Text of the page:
"Be polite, be professional, but have a plan to kill everyone you meet."
I'm sure many of you have heard that quote before. It has most recently been attributed to retired General James Mattis, USMC. I don't know that the quote originated with him (and I'm too lazy tonight to do all the background research), but he has certainly made it well known in recent years. There are a number of aspects to the quote that I am sure rub some people the wrong way and/or give them the wrong impression, but I wanted to take a look at how it can also be applied in our everyday civilian life.
The context in which General Mattis was using the quote (at least in the speech I'm familiar with) was indeed in the context of war. As a former Marine, I didn't think twice about what he said because I understood the intent, but I know a few people who used that quote to fuel their (incorrect) idea that military personnel are out looking for the next kill. That is NOT what was being said. In our most recent wars, our military has had to operate in the middle of cities surrounded by civilians. Being polite and professional is pretty straight forward. You are patrolling in someone else's backyard, near their families, while they are trying to go about their daily routines. While you're doing that, there are enemy combatants (many indistinguishable from the civilians) trying to kill you. It IS war. In a nutshell, be polite and professional to the other human beings around you, but don't lose sight of what you are doing, because one of them may be trying to kill you. It is unfortunate, but true. That would be the extreme example of situational awareness.
On a slightly lesser level, I recall being told many times during my past years of martial arts training, to never let down my guard. It doesn't only apply to time spent in the ring, on the mat, or even during an actual fight. Situational awareness applies wherever you are and in whatever you're doing. Our natural instinct does much of it for us without having to think about it. It's kind of like the saying, "I wouldn't want to meet that guy in a dark alley". Well, most of us naturally choose not to walk down a dark alley. Common sense has us choose the safer, smarter route whenever we can. Even walking down the sidewalk in broad daylight can be dangerous. We are naturally aware of that car engine revving up a little too much behind us, or (not to stereotype or profile) that "shady looking" character walking towards you. That's where the be polite quote comes into effect.
I remember walking down the streets of Oceanside, CA, while on liberty during my Marine Corps days at Camp Pendleton. Some streets you couldn't walk 15 feet without having a panhandler begging you for money or having to step over a homeless person sleeping on the sidewalk. There is no reason you can't smile and say hello (being polite), but you should also be prepared for that passing smile to be met with a knife or gun. There were enough police reports and liberty briefs to attest to the number of muggings of, or attacks on, unsuspecting people.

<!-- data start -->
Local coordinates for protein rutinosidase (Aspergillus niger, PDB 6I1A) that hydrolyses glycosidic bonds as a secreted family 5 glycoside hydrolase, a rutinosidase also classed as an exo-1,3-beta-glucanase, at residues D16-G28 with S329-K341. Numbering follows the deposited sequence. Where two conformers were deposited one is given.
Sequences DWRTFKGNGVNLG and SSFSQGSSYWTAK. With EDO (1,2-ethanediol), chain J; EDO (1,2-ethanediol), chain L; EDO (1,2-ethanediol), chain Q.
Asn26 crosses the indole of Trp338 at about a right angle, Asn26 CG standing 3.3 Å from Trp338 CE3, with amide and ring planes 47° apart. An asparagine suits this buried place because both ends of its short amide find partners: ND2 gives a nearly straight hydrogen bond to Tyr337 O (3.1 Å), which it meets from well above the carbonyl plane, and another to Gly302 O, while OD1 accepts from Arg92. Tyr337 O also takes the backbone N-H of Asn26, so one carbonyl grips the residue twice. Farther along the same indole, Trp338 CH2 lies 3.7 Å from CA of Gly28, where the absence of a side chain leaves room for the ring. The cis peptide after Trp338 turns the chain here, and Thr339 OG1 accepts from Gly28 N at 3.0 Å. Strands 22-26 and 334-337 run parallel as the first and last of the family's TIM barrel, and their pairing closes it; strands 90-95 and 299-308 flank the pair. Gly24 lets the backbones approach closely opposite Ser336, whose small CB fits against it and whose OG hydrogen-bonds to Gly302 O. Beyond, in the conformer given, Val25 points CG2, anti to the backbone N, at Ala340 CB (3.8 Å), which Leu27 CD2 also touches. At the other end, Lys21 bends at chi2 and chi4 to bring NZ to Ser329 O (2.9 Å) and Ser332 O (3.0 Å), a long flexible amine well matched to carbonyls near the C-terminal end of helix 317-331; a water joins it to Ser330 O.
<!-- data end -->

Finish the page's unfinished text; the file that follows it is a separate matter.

I've had numerous people tell me that I'm just paranoid to walk around the streets thinking about what I would do if the person I was passing lunged at me or pulled a weapon. Most of them are the same people who think that (legally) carrying a concealed firearm is paranoid, but that's a story for another time. Many of them don't realize that they too are doing it subconsciously. The problem is that subconscious reaction time isn't as fast as a proactively planned reaction. So, call me paranoid if you want, but that way of thinking has been stuck in my head for decades already. I've even survived all attacks with relatively minor injuries.
I'll finish this off with the mildest level of situational awareness....the office. I know, I know.... a whole bunch of reading before I got to the part that I started out saying I was going to talk about. Well, here it is. Situational awareness is an absolute must if you are going to survive in an everyday office situation. I'm not referring to a co-worker pulling out a gun and shooting the place up, but that is unfortunately happening a lot more often these days. I am referring to normal, everyday activities around the office.
I know everyone already has the be polite, be professional thing down at the office. (I know, I'm laughing too.) Being polite and professional really should be able to go unsaid, but look around many offices today and you'll realize that's not true. There are impolite unprofessional people occupying seats in cubicles all across our great land. We don't have to be one of them though.
Situational awareness comes into play everywhere from meetings to project planning in the office. Another similarity to war is that no plan survives first contact. You can gather data, crunch numbers, and devise the greatest plan ever seen in your industry for it to get thrown out on day one of implementation because of some minor detail that changed. Since your are prepared for the worst (at least if you're "paranoid" like me), you take it in stride, tweak your plan, and keep pushing forward towards the goal. If the detail that threw you off course happens to be human related (they usually are) you can start the mantra over again at the beginning and handle the situation in a polite, professional manner.
That's enough for tonight. Sorry, but I guess the class on how to build make-shift weapons with common office supplies will have to wait for another post. Until next time....